Data is poised to become the most valuable resource in the world. Through a unique combination of data collection, warehousing, and analysis, companies are finding ways to tackle complex problems. It’s clear that large companies are benefiting from the informational and monetary value of data, but what’s unclear is why the average consumer isn’t.
Data Monetization – Understanding the Value
In short, data monetization is the act of turning data into revenue. There are two general outlooks on data monetization. The first is physical exchange, which means selling data for something of economic value, like cash. The second regards using data for improved decision making. Both make data valuable, but the latter of the two takes the cake. According to IDC, worldwide revenues for big data and business analytics are likely to grow from a $150.8 billion in 2017 to a $210 billion industry in 2020. The growth potential of the data economy is astronomical, but it’s not without merit.
In a survey done by Mckinsey, nearly half of all respondents said that data and analytics have significantly or fundamentally changed business practices in their sales and marketing departments, and more than one-third say the same about R&D. Although the applications of data and analytics have been most prevalent in the tech, media, and telecom spaces, industries across the board are adopting analytical practices in search of a competitive edge. What it all comes down to is this; data is a strategic asset that can be leveraged in an economy dependent on information.
Public Participation – Can Individuals Monetize Data?
Companies are operationalizing and selling data, but where does the consumer stand in all of this? Most of the conversations surrounding individual efforts of data monetization are focused on a consumer’s ability to sell data. In theory, this seems like a great idea, but in reality, it’s extremely tough. Useful data is determined based on an array of characteristics which include traits like sample size, cleanliness, and timeliness. Unless well versed in data and analytics, the average individual would have a tough time preparing a valuable data set; proper data preparation would be difficult for consumers, but not impossible.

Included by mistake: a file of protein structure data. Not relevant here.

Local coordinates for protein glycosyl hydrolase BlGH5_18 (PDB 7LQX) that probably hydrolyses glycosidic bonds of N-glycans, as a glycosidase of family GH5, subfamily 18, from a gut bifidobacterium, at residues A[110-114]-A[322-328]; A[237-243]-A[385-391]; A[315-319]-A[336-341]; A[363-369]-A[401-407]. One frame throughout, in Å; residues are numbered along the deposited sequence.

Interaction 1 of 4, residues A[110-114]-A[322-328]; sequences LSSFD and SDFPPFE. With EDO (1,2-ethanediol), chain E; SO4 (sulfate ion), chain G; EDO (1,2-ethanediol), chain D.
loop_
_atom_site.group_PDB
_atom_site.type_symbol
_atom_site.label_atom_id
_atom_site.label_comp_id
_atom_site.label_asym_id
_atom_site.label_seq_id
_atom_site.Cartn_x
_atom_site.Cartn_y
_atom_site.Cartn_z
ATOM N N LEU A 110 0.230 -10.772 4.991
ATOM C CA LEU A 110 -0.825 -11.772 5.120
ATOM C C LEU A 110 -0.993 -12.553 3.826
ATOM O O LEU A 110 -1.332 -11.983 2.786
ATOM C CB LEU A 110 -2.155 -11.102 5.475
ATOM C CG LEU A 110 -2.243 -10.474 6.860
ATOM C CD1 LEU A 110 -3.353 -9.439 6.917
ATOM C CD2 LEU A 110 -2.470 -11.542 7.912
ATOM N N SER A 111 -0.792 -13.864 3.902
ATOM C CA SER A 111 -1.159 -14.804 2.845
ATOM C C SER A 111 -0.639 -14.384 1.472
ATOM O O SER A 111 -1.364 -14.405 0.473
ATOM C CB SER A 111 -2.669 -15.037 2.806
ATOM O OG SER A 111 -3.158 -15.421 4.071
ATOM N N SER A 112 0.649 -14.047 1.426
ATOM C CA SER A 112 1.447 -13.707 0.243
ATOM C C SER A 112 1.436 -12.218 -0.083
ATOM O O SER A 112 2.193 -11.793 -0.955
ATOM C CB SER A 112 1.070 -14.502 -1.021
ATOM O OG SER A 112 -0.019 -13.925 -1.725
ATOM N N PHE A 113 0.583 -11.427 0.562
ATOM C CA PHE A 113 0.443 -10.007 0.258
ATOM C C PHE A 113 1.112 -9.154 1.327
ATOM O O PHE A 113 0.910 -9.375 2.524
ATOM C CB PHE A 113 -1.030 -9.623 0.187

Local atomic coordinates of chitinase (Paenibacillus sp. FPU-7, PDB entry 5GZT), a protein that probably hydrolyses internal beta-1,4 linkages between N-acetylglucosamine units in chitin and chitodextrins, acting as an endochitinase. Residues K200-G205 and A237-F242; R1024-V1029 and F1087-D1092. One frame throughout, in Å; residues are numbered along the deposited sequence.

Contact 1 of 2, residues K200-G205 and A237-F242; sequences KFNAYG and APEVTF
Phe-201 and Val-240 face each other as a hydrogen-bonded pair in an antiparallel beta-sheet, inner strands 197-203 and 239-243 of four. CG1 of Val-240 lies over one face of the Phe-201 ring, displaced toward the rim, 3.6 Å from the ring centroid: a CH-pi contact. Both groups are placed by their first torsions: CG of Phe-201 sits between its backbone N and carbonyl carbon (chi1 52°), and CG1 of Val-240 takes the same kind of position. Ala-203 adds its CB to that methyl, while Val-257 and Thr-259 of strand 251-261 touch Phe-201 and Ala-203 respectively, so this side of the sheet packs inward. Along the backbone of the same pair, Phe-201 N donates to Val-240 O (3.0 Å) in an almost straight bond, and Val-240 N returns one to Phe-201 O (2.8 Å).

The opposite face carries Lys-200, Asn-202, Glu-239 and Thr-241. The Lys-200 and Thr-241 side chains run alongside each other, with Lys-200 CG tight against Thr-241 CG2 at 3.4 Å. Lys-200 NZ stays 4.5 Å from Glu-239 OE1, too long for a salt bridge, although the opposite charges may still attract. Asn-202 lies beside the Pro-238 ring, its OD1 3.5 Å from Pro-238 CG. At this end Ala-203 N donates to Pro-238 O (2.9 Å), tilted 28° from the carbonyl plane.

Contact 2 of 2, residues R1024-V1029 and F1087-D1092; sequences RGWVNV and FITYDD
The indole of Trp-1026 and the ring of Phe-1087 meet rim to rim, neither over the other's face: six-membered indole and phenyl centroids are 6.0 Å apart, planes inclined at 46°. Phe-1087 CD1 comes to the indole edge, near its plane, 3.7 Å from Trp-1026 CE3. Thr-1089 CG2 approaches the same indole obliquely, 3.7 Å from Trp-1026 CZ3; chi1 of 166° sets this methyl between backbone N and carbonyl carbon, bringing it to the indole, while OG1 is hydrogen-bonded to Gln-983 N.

The real obstacle to monetization for consumers is the lack of marketplace. There is no standard easy-to-use platform for individual data monetization; this is an issue that data enthusiasts like Ulrich Schober, CEO of DACONOMY have stressed. Furthermore, the current marketplaces for data exchange are limited. Companies like Databroker Dao only focus on sensor data, and even if individuals had access to such data, economies of scale are still at play. Consumers must have access to collective data-submission, adding their data into pools with other individuals. In doing so, the comprehensive dataset becomes more valuable, and the community of individuals who make it can profit.
The Future – What to expect for Data Monetization
As of now, the data landscape is centralized, some of the biggest beneficiaries of the data economy include companies like Facebook. Furthermore, many individuals don’t understand how valuable their data actually is. It’s a bit ironic, but the first step towards change will be access to information. Individual users must understand how valuable their data is, more importantly; that their data can be monetized. Widespread scandals like Cambridge Analytica and the Target security breach are bringing consumer-data conversation onto the forefront. Slowly but surely, consumers are learning about the power their data has. The second piece of the equation is dependent upon the creation of a marketplace, one where consumer data can be bought and sold efficiently. A few companies are working towards building these marketplaces, one of them is DACONOMY. DACONOMY is on a mission to create the world’s first universal decentralized data ecosystem for all types of data participants.
Some have compared the new data market to the once-booming oil economy; data is a resource that is mined, refined, and utilized for driving progress. As data creation and access increases, we’ll need to find new and innovative ways that enable consumers to participate in the data economy.